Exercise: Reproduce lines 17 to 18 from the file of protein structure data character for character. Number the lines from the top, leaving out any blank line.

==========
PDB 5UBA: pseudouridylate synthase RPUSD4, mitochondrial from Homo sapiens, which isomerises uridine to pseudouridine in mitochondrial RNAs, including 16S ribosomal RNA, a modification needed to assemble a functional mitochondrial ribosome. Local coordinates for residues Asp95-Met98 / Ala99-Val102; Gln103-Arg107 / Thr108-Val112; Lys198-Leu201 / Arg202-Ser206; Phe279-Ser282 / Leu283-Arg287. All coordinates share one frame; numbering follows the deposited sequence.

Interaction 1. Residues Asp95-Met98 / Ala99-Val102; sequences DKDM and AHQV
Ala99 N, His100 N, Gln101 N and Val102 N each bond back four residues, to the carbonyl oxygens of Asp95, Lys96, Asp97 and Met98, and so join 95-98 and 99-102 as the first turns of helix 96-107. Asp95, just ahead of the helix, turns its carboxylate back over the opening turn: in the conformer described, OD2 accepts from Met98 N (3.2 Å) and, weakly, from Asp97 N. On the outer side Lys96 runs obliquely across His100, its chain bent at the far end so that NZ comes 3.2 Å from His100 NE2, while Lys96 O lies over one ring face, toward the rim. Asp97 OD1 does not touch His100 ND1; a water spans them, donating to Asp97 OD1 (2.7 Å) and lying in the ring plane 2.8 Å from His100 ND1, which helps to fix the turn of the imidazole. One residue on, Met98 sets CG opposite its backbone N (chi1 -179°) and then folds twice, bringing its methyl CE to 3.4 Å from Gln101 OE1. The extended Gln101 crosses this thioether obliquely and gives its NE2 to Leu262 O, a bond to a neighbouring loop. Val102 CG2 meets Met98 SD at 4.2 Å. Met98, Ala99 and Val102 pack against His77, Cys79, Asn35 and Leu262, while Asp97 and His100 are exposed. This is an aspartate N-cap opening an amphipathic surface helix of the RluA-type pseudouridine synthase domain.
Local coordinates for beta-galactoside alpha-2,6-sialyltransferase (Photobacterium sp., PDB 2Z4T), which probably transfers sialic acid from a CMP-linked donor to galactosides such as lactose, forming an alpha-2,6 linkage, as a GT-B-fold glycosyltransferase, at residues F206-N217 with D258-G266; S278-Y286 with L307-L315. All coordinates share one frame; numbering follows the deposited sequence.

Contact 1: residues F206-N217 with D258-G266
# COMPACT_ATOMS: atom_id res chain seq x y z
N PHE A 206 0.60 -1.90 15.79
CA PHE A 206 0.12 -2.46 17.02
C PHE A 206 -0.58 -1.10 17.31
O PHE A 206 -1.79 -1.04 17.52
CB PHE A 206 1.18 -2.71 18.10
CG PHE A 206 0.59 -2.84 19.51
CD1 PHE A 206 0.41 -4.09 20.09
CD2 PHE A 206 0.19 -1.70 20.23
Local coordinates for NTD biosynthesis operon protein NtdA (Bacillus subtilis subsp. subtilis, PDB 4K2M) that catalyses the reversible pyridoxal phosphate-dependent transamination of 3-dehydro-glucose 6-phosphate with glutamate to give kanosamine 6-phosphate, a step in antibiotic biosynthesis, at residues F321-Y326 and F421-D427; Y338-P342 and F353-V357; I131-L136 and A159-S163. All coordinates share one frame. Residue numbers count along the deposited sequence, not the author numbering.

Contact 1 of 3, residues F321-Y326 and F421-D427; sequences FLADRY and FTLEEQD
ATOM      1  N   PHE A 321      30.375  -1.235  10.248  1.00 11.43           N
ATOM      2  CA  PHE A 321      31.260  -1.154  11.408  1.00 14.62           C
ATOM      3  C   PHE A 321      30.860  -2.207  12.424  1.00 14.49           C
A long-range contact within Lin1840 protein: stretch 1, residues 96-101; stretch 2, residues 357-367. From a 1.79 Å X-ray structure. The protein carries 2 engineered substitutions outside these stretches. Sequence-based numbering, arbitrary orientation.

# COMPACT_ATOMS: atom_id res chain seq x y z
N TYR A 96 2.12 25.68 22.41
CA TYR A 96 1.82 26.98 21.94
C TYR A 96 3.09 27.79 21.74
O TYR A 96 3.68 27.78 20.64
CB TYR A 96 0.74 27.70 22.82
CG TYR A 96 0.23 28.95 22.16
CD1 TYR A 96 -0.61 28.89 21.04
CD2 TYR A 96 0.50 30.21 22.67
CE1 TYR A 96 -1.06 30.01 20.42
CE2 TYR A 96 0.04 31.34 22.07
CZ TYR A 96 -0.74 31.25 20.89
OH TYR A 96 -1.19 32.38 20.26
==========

ATOM      1  N   PHE A 321      30.375  -1.235  10.248  1.00 11.43           N
ATOM      2  CA  PHE A 321      31.260  -1.154  11.408  1.00 14.62           C